Attached to each Select cluster node is a virtual disk that is used specifically for shared mailbox access. This disk is referred to as the mediator mailbox disk, because its main function is to act as a method of cluster mediation in the event of node failures or network partitioning. This mailbox disk contains partitions for each cluster node and is mounted over an iSCSI network by other Select cluster nodes. Periodically, these nodes post health statuses to the appropriate partition of the mailbox disk. Using network-accessible mailbox disks spread throughout the cluster allows you to infer node health through a reachability matrix. For example, cluster nodes A and B can post to the mailbox of cluster node D, but not to the mailbox of node C. In addition, cluster node D cannot post to the mailbox of node C, so it is likely that node C is either down or network isolated and should be taken over.

HA heartbeating

Like with NetApp FAS platforms, ONTAP Select periodically sends HA heartbeat messages over the HA interconnect. Within the ONTAP Select cluster, this is performed over a TCP/IP network connection that exists between HA partners. Additionally, disk-based heartbeat messages are passed to all HA mailbox disks, including mediator mailbox disks. These messages are passed every few seconds and read back periodically. The frequency with which these are sent and received allows the ONTAP Select cluster to detect HA failure events within approximately 15 seconds, the same window available on FAS platforms. When heartbeat messages are no longer being read, a failover event is triggered.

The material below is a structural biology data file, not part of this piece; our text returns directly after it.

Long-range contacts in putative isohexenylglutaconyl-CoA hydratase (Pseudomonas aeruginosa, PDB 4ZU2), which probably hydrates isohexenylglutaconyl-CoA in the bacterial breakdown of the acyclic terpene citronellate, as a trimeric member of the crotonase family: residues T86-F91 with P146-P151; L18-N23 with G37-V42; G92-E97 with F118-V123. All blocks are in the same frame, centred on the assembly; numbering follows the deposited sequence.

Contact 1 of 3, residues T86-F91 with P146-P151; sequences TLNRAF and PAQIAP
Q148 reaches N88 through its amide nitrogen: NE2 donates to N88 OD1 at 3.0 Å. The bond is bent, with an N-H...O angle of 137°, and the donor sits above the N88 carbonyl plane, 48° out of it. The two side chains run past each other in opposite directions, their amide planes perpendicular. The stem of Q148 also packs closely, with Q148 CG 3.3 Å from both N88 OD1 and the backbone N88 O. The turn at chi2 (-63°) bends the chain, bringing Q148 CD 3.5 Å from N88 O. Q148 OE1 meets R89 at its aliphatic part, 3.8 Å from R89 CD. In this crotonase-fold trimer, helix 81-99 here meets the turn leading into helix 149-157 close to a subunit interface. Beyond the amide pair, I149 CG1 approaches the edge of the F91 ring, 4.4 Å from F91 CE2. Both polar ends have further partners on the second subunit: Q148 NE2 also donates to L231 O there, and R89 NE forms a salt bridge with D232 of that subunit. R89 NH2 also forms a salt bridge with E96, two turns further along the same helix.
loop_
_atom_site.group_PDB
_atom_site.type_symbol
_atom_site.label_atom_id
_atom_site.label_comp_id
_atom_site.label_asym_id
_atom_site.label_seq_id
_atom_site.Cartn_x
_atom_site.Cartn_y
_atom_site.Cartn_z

The following figure shows the process of sending and receiving heartbeat messages over the HA interconnect and mediator disks from the perspective of a single ONTAP Select cluster node, node C.

Network heartbeats are sent over the HA interconnect to the HA partner, node D, while disk heartbeats use mailbox disks across all cluster nodes, A, B, C, and D.

HA heartbeating in a four-node cluster: steady state
HA heartbeating in a four-node cluster: steady state

HA failover and giveback

During a failover operation, the surviving node assumes the data serving responsibilities for its peer node using the local copy of its HA partner’s data. Client I/O can continue uninterrupted, but changes to this data must be replicated back before giveback can occur. Note that ONTAP Select does not support a forced giveback because this causes changes stored on the surviving node to be lost.

The sync back operation is automatically triggered when the rebooted node rejoins the cluster. The time required for the sync back depends on several factors. These factors include the number of changes that must be replicated, the network latency between the nodes, and the speed of the disk subsystems on each node. It is possible that the time required for sync back will exceed the auto give back window of 10 minutes. In this case, a manual giveback after the sync back is required. The progress of the sync back can be monitored using the following command:

storage aggregate status -r -aggregate <aggregate name>